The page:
Here Are The Biggest Moments From 2017’s Rock And Roll Hall Of Fame Ceremony

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Typically, the most exciting thing about the Rock and Roll Hall of Fame’s annual induction ceremony happens outside of the actual event. Arguments crop up around the long list of potential nominees that are revealed every year and then another argument starts when they let us all know who is getting in. But due to the sheer impact of the musicians we’ve lost in the last year, the notably strange situation in the White House and the outsized names being inducted, this year’s ceremony at Brooklyn’s Barclays Center was uncharacteristically eventful.

We’ve compiled a few of the standout moments below.

The Rock Hall Honors Chuck Berry

It’s fair to say that without Chuck Berry, the Rock Hall wouldn’t exist. They recognized as much during their founding by making the proto-rocker the Hall’s first-ever inductee in 1986. Berry was honored three times over, with an introductory speech by Rolling Stone‘s Jann Wenner, a tribute package featuring famous rockers paying fealty to the late legend and with a performance by Electric Light Orchestra as they were being inducted.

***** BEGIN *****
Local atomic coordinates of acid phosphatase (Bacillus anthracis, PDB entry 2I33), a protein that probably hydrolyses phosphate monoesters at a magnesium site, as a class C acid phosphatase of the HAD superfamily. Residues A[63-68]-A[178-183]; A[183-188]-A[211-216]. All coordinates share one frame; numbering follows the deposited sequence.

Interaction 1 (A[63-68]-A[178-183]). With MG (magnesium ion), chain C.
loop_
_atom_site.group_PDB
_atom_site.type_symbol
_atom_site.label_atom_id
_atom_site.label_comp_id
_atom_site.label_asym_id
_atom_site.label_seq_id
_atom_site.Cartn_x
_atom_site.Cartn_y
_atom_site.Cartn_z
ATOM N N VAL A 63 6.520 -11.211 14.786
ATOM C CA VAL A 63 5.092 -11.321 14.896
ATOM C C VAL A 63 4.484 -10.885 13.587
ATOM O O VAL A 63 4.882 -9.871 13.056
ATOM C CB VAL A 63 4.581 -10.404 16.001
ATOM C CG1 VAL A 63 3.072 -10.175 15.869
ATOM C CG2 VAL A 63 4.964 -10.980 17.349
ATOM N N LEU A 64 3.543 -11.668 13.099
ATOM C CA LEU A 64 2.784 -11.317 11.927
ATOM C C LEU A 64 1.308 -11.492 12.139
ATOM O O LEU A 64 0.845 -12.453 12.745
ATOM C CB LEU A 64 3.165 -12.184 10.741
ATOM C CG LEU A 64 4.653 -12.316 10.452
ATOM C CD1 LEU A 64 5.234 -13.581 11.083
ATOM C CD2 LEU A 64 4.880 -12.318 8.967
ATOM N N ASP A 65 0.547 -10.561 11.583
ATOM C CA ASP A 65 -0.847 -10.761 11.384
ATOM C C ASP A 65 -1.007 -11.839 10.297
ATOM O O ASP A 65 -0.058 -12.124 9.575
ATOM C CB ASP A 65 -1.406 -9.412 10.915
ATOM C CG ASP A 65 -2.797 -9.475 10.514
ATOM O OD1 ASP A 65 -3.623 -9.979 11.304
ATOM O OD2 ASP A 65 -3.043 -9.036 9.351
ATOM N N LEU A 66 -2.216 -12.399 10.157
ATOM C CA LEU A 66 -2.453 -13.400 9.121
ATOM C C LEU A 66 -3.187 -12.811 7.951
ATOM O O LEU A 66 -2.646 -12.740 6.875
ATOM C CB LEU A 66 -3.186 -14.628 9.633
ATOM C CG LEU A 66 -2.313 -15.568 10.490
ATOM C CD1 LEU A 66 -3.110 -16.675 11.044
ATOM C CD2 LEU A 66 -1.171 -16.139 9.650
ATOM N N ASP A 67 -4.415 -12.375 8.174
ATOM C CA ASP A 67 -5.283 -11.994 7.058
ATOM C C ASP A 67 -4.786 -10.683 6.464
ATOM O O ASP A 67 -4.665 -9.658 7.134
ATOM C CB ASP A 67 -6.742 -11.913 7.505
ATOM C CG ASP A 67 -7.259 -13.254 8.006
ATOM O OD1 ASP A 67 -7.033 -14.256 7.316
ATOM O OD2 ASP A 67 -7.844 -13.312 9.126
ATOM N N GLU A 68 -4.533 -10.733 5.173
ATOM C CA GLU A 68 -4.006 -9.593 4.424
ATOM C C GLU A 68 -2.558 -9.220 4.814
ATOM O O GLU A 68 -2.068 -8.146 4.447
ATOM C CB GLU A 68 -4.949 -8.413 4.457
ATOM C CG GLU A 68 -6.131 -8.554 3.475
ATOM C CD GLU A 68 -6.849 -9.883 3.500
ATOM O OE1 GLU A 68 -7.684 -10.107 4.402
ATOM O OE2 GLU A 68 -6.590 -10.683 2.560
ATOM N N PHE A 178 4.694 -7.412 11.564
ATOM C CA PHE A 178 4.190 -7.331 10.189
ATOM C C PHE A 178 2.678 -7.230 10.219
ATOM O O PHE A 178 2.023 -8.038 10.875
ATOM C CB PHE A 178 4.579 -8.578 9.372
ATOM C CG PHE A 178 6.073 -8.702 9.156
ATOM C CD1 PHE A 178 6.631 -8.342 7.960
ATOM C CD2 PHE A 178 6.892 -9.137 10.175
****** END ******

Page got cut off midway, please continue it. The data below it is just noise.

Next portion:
Rock Hall performances are notoriously constrained. They kind of have to be when legendary bands are asked to sum up their careers in a few songs. Even so, ELO gave up a portion of their performance to play their cover of “Roll Over Beethoven” before their own big hits “Evil Woman” and “Mr. Blue Sky.”

Joan Baez Is Still Political

Famed folkie and activist Joan Baez used her acceptance speech to due what she’s done for more than 50 years, push for causes she believes in.

“Where empathy is failing, and sharing has become usurped by greed and lust for power, let us double, triple and quadruple our own efforts to empathize,” she said. “Let us together repeal and replace brutality and make compassion a priority. Together, let us build a bridge — a great bridge, a beautiful bridge — to once again welcome the tired and the poor. And we will pay for that bridge with our commitment.”

If the target of her speech wasn’t apparent, she later shouted out President Donald Trump during a rendition of “Swing Low, Sweet Chariot.”

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